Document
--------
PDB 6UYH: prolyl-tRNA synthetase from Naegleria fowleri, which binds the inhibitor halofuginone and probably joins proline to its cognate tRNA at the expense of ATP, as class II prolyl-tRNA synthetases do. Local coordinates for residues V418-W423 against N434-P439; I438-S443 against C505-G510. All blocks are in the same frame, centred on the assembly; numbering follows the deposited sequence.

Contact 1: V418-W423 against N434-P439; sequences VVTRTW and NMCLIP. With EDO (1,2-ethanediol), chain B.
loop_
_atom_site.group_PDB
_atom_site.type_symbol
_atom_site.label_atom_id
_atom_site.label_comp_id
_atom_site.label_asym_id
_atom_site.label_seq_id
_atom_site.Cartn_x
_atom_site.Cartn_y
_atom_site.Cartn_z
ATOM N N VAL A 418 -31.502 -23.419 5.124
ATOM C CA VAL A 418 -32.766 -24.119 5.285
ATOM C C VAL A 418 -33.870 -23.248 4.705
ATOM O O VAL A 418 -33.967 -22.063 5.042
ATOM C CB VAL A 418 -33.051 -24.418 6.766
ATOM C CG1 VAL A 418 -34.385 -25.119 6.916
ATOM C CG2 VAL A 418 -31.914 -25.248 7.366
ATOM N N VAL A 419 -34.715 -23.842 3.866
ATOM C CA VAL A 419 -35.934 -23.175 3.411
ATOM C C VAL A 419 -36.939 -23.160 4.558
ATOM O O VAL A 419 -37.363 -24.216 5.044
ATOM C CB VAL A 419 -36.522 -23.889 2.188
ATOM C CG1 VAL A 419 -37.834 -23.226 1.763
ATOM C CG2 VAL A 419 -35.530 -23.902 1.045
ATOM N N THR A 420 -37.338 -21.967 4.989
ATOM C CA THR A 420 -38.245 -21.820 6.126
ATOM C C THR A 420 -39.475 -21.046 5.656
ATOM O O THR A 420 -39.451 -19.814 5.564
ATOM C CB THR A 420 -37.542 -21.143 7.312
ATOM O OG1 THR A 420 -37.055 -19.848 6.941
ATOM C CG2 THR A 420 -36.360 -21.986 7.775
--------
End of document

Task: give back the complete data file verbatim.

PDB 6UYH: prolyl-tRNA synthetase from Naegleria fowleri, which binds the inhibitor halofuginone and probably joins proline to its cognate tRNA at the expense of ATP, as class II prolyl-tRNA synthetases do. Local coordinates for residues V418-W423 against N434-P439; I438-S443 against C505-G510. All blocks are in the same frame, centred on the assembly; numbering follows the deposited sequence.

Contact 1: V418-W423 against N434-P439; sequences VVTRTW and NMCLIP. With EDO (1,2-ethanediol), chain B.
loop_
_atom_site.group_PDB
_atom_site.type_symbol
_atom_site.label_atom_id
_atom_site.label_comp_id
_atom_site.label_asym_id
_atom_site.label_seq_id
_atom_site.Cartn_x
_atom_site.Cartn_y
_atom_site.Cartn_z
ATOM N N VAL A 418 -31.502 -23.419 5.124
ATOM C CA VAL A 418 -32.766 -24.119 5.285
ATOM C C VAL A 418 -33.870 -23.248 4.705
ATOM O O VAL A 418 -33.967 -22.063 5.042
ATOM C CB VAL A 418 -33.051 -24.418 6.766
ATOM C CG1 VAL A 418 -34.385 -25.119 6.916
ATOM C CG2 VAL A 418 -31.914 -25.248 7.366
ATOM N N VAL A 419 -34.715 -23.842 3.866
ATOM C CA VAL A 419 -35.934 -23.175 3.411
ATOM C C VAL A 419 -36.939 -23.160 4.558
ATOM O O VAL A 419 -37.363 -24.216 5.044
ATOM C CB VAL A 419 -36.522 -23.889 2.188
ATOM C CG1 VAL A 419 -37.834 -23.226 1.763
ATOM C CG2 VAL A 419 -35.530 -23.902 1.045
ATOM N N THR A 420 -37.338 -21.967 4.989
ATOM C CA THR A 420 -38.245 -21.820 6.126
ATOM C C THR A 420 -39.475 -21.046 5.656
ATOM O O THR A 420 -39.451 -19.814 5.564
ATOM C CB THR A 420 -37.542 -21.143 7.312
ATOM O OG1 THR A 420 -37.055 -19.848 6.941
ATOM C CG2 THR A 420 -36.360 -21.986 7.775